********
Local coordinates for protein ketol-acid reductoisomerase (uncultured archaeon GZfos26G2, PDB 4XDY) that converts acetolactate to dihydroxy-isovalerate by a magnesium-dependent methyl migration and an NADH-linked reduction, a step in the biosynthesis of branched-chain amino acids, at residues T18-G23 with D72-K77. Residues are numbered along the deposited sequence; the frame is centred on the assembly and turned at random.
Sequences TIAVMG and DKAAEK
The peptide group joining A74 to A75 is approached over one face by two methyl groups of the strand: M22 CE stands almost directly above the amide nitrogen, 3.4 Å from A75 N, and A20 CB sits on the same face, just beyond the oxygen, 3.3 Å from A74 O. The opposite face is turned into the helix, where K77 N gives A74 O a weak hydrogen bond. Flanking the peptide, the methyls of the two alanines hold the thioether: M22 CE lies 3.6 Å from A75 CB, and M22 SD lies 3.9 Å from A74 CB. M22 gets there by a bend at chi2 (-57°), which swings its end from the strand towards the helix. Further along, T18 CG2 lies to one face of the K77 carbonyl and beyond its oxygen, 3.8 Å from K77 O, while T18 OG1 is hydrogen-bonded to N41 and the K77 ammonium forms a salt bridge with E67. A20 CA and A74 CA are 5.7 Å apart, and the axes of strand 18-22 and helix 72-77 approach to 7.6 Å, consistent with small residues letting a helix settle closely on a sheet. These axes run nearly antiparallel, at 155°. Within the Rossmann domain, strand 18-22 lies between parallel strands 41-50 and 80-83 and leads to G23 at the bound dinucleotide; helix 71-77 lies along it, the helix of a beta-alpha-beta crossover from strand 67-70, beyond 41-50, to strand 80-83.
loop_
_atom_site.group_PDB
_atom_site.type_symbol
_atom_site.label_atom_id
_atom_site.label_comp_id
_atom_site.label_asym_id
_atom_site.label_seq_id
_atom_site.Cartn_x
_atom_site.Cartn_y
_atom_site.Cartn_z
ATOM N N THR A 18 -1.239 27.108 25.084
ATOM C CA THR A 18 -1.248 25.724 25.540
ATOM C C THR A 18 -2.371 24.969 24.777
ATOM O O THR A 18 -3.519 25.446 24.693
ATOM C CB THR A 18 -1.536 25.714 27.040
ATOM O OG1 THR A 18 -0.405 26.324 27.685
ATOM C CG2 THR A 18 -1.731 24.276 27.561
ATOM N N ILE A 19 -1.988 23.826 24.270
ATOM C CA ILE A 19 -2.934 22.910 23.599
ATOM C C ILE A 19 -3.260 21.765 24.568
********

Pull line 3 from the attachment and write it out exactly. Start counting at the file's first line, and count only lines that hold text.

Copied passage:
The peptide group joining A74 to A75 is approached over one face by two methyl groups of the strand: M22 CE stands almost directly above the amide nitrogen, 3.4 Å from A75 N, and A20 CB sits on the same face, just beyond the oxygen, 3.3 Å from A74 O. The opposite face is turned into the helix, where K77 N gives A74 O a weak hydrogen bond. Flanking the peptide, the methyls of the two alanines hold the thioether: M22 CE lies 3.6 Å from A75 CB, and M22 SD lies 3.9 Å from A74 CB. M22 gets there by a bend at chi2 (-57°), which swings its end from the strand towards the helix. Further along, T18 CG2 lies to one face of the K77 carbonyl and beyond its oxygen, 3.8 Å from K77 O, while T18 OG1 is hydrogen-bonded to N41 and the K77 ammonium forms a salt bridge with E67. A20 CA and A74 CA are 5.7 Å apart, and the axes of strand 18-22 and helix 72-77 approach to 7.6 Å, consistent with small residues letting a helix settle closely on a sheet. These axes run nearly antiparallel, at 155°. Within the Rossmann domain, strand 18-22 lies between parallel strands 41-50 and 80-83 and leads to G23 at the bound dinucleotide; helix 71-77 lies along it, the helix of a beta-alpha-beta crossover from strand 67-70, beyond 41-50, to strand 80-83.